Different organs and measures will have different ranges of scores, therefore it is not possible to simply average them to get an overall score. Therefore to be able to normalise the scores with respect to expected values 3 cases have been contoured by multiple observers. The mean score of these observers will be used as a reference score against which submitted contours will be compared. For any organ/measure a perfect value(Dice = 1, AD/HD =0) will be scored 100. A value equivalent to the average inter-observer reference will be given a score of 50. A linear scale will be used to interpolate between these values, and extrapolate beyond them, such that a score of 0 will be given to any result below the reference by more than the perfect score is above the reference.

Score = max ( 50 + ( (T-R)/(P-R) * 50 ), 0 )

Where T is the test contour measure, P is the perfect measure, and R is the reference measure for that organ/measure.

For example, given a reference Dice of 0.85; a test contour with a Dice of 0.9 against the "ground truth" will score 66.6, where as a test contour with a Dice of 0.72 against the "ground truth" would score 7.

The winners

The normalized scores for all organs, measure and test cases will be averaged (mean) to give a final score. The winner will be the team with the highest final score.

Submission Guidelines

Submitted contours should include all of the the structures found in the training data, named in the same way as the training data. i.e. each case should contain:

  • Parotid_L
  • Parotid_R
  • Submand_L
  • Submand_R
  • LN_II_L
  • LN_II_R
  • LN_III_L
  • LN_III_R

The results should be submitted as a single DICOM RTSTRUCT file per test case. Each file should be named according to the patient ID for the case - i.e. LCTSC-Test-S1-101.dcm

Structure files for all 10 test cases should encapsulated into a single zip file. There must be no folder structure within the zip file. No specific naming is required for the zip file. This zip file can then be uploaded via the participate page.

If you have file naming errors, files missing, structure naming errors the website should report these to you, but may result in that submission being scored zero.

 

Conversion to DICOM RTSTRUCT using open source software

To convert your local format to DICOM-RT, you may use 3D Slicer or CERR.

Below is the instruction of using 3D Slicer to perform the conversion:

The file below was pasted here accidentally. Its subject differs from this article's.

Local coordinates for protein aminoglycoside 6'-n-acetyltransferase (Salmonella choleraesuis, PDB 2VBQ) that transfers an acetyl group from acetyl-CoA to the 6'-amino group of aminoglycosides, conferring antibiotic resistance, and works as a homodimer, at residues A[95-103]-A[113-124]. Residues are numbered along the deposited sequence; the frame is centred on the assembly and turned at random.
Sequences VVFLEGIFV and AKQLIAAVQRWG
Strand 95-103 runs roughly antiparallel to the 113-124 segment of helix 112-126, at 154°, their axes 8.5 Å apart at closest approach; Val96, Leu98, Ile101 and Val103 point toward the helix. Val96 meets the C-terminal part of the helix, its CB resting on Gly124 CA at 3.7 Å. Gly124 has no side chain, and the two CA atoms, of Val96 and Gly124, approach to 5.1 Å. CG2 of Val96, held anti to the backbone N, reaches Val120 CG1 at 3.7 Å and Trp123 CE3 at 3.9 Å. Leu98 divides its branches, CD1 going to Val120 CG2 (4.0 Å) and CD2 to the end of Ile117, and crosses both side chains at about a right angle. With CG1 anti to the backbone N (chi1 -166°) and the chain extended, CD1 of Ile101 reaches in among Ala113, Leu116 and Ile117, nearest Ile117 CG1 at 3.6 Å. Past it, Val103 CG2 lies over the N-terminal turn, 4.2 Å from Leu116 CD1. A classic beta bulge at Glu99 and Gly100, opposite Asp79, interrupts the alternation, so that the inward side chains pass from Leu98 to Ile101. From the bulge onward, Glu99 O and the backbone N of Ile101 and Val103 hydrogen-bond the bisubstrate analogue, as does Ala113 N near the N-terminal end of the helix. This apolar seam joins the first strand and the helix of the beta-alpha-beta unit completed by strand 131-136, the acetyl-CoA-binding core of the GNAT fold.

1) Load all images. At time of load, click "Labelmap" checkbox for each structure
2) Go to Segmentation module
3) For "Active segmentation", choose "Create new segmentation"
4) For each structure, repeat:
    4a) In "Export/Import segments", choose structure, and import as labelmap
5) Click on one of the segments, and then click "Edit selected"
6) Set the "Master volume" to your CT

7) Go to Data module.
8) On background, right click choose "Create new subject"
9) On subject, right click choose "Create child study"
10) Drag the CT and segmentation node onto the child study
11) Right click on study, choose "Export to DICOM"

12) Enjoy your newly created DICOM-RT file

Live Competition Guidelines

Please submit your off-site test results to enter the live competition. The live competition of this grand challenge will be held in conjunction with the 2019 AAPM annual meeting, which will be held in San Antonio, Texas, USA. Meeting information is available here. Please register for the meeting for the live competition.

Details of the live challenge will appear here once they are finalised.

Terms and Conditions

  • Anonymous participation is not allowed
  • By entering you give the organizers to publish the results of this study
  • Results will not be linked to participants in publications without express permission of the participant to do so
  • Entry by commercial entities is permitted, but should be disclosed
  • Entries from groups associated with the organisers is permitted, but must be conducted independently and disclosed as such.
  • Team participation is allowed, but the team members should have the same affiliation and each team should have no more than 3 persons.

Organizers and Major Contributors

  • Greg Sharp (Massachusetts General Hospital)
  • Jinzhong Yang (MD Anderson Cancer Center)
  • Mark Gooding (Mirada Medical)
  • Carlos Cardenas (MD Anderson Cancer Center)
  • Abdallah Mohamed (MD Anderson Cancer Center)
  • Harini Veeraraghavan (Memorial Sloan Kettering Cancer Center)
  • Jayashree Kalpathy-Cramer (Harvard University)
  • Artem Mamonov (Harvard University)
  • Andrew Beers (Harvard University)

Sponsors

Training

Start: April 15, 2019, midnight

Description: In this phase you can download the training data and offline test data. Do not try submit any results yet. The offline test phase begins 1 June.

Pre-AAPM

Start: June 1, 2019, midnight

AAPM Live Challenge

Start: July 15, 2019, midnight

Competition Ends

Never